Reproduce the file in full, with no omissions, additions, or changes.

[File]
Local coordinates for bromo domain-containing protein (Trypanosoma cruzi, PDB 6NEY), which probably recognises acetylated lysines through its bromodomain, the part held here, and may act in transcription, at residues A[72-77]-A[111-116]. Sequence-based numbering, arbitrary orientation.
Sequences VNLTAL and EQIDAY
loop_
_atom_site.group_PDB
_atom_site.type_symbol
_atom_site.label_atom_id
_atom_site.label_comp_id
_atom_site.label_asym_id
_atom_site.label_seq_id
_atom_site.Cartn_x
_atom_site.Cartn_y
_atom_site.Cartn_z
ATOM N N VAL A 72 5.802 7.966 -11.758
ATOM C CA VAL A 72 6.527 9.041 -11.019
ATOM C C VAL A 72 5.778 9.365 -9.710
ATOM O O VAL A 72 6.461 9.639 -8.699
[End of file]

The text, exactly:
Local coordinates for bromo domain-containing protein (Trypanosoma cruzi, PDB 6NEY), which probably recognises acetylated lysines through its bromodomain, the part held here, and may act in transcription, at residues A[72-77]-A[111-116]. Sequence-based numbering, arbitrary orientation.
Sequences VNLTAL and EQIDAY
loop_
_atom_site.group_PDB
_atom_site.type_symbol
_atom_site.label_atom_id
_atom_site.label_comp_id
_atom_site.label_asym_id
_atom_site.label_seq_id
_atom_site.Cartn_x
_atom_site.Cartn_y
_atom_site.Cartn_z
ATOM N N VAL A 72 5.802 7.966 -11.758
ATOM C CA VAL A 72 6.527 9.041 -11.019
ATOM C C VAL A 72 5.778 9.365 -9.710
ATOM O O VAL A 72 6.461 9.639 -8.699